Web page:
Response From Hammer Time

Several people have told me that the shop is probably using cheap bottom of the line alternators that go bad.


That's what I would guess. It's pretty hard to find any quality these days and competition pushes them into the cheapest thing they can find.

2007 ION thumping/knoking when turning sharp

Showing 2 out of 5 Posts | Show 3 Hidden Posts
Question From armbartim on 2007 ION thumping/knoking when turning sharp

I have a 2007 Saturn Ion with about 67000 miles on it. When i turn sharp left (steering wheel all the way turned left) i hear a knocking noise from the drivers side wheel well. Any ideas what might cause this would be much appreciated.

Response From tlojak38

Cv joint sound like to me

Response From Tom Greenleaf

Thread getting old. Hope it's all fixed by now,

T

Response From armbartim Top Rated Answer

actually its not fixed.....i took it to the dealer because there is still a warranty on it but they claim to have found nothing wrong. They checked the shocks and struts, barrings and joints but i have my doubts since the noise is pretty obvious and they could hardly find it( i had to request they test drive it a second time after they could not hear it the first) I'm thinkin its not cv because that would have lead to other noises and things by now im thinking mount or barring maybe the top of the spring

Response From Tom Greenleaf

Keep your paperwork - they should have found that if so,

T

Driver Door CANNOT open, PLEASE HELP! ty

Showing 2 out of 12 Posts | Show 10 Hidden Posts
Question From Gunner690 on Driver Door CANNOT open, PLEASE HELP! ty

Hey everyone, i'm new to the site, and in desperate need of a second opinion. Here's the situation.

1993 Saturn SL2 1.9L 4cl DOHC

Door wont open
-Cant remove outer door panel
-Cant Access Door latch from outside
- Cant remove window Glass or Scissor Lift
Diagnosed from removing the inside panels and handle, that the issue is with the Latch itself and nothing is wrong with the Link rods.

Cross Referencing with the rear side door, it seems the spring that actuates the latch open isn't functioning.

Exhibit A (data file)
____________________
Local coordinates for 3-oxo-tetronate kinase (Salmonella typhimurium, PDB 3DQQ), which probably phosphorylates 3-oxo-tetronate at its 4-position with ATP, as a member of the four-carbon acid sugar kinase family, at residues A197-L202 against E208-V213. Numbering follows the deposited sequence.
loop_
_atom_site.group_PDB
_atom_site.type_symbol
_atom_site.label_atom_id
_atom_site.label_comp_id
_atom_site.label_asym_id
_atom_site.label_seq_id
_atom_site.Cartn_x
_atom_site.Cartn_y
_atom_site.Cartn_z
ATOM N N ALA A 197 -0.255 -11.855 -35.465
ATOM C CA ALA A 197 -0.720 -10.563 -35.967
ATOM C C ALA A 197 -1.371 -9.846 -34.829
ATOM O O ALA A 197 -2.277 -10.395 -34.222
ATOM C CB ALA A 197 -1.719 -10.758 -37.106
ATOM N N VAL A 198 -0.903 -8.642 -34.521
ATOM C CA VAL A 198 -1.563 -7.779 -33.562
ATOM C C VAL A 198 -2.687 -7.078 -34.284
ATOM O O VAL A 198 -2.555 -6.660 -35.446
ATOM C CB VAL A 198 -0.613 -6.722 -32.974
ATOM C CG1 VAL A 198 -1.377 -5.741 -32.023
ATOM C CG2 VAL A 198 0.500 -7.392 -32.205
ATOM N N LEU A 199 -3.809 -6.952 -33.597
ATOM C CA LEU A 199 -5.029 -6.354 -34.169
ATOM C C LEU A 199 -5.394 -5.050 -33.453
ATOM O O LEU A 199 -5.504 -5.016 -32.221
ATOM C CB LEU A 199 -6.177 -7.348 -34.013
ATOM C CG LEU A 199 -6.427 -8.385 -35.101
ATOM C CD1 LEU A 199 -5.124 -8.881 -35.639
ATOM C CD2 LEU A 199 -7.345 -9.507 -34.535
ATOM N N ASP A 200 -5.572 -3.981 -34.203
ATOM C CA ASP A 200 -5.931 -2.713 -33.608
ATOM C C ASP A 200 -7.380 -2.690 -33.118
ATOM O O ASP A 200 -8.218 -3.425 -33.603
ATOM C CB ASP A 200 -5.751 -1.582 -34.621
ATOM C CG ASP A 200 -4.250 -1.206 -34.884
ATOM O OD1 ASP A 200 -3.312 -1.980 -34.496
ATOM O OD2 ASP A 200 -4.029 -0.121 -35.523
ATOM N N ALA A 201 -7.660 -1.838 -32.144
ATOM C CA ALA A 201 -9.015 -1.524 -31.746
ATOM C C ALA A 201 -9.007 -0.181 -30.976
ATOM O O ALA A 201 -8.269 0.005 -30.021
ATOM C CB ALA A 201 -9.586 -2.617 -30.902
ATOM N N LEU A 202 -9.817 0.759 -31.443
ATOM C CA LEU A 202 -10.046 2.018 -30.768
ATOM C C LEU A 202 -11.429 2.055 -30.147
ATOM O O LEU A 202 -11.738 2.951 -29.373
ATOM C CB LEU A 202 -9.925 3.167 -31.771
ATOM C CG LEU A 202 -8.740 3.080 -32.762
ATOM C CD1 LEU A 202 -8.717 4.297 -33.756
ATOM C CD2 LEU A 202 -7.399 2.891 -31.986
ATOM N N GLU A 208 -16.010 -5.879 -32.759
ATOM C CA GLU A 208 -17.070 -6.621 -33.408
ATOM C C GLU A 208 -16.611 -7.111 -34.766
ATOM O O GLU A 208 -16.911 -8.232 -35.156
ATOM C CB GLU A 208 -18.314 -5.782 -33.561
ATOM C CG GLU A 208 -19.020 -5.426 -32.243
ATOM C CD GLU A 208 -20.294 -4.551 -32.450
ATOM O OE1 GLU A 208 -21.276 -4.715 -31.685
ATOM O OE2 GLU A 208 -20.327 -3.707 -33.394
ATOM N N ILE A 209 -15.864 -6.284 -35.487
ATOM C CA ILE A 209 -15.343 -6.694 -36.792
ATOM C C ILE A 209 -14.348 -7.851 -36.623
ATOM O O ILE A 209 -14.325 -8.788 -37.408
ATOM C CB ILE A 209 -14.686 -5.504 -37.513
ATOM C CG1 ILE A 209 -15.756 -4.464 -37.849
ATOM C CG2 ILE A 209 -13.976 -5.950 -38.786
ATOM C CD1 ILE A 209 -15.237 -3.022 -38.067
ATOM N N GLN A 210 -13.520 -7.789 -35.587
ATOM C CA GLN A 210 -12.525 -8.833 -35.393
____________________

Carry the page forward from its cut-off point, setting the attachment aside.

Options
Since the outer door panel cant be removed and the service holes in the inner door offer no visual or remote access to the latching mechanism, there are only 2 options to get this door open, by my knowledge.
1. Slide something down the window slit and poke around till i find the latch and push hard to release it.
- risking scratching the window, NO light to see what I'm hitting, and no reference to where i am in the door.

2. All possible above variables weighed. my only other option is to use an angle grinder and CUT another access panel in the inner door to allow access and visual of the latch mechanism, and work from there to pry it open with, say, a screwdriver.

If your still with me, i thank you for your time. What I'm looking for from all/any of you, is a second opinion, if anyone knows of a third option that might work, or say a simple "yeah i've done this before, you just stick your finger in this hole and POP!"
Before i go cutting my way to freedom.

Thank you, -Mike

Response From Hammer Time

1. Slide something down the window slit and poke around till i find the latch and push hard to release it.
- risking scratching the window, NO light to see what I'm hitting, and no reference to where i am in the door.

That's the way we do it.

Response From Gunner690

well i tried removing the weather striping on the outside of the car to work a length of left over brake line i had.
its a nice sunny day out, which means the contrast in that small space is even worse to see what I'm doing in there. I tried to prod from the inside, through one of the access holes in the inner door, but to no avail.

My thoughts.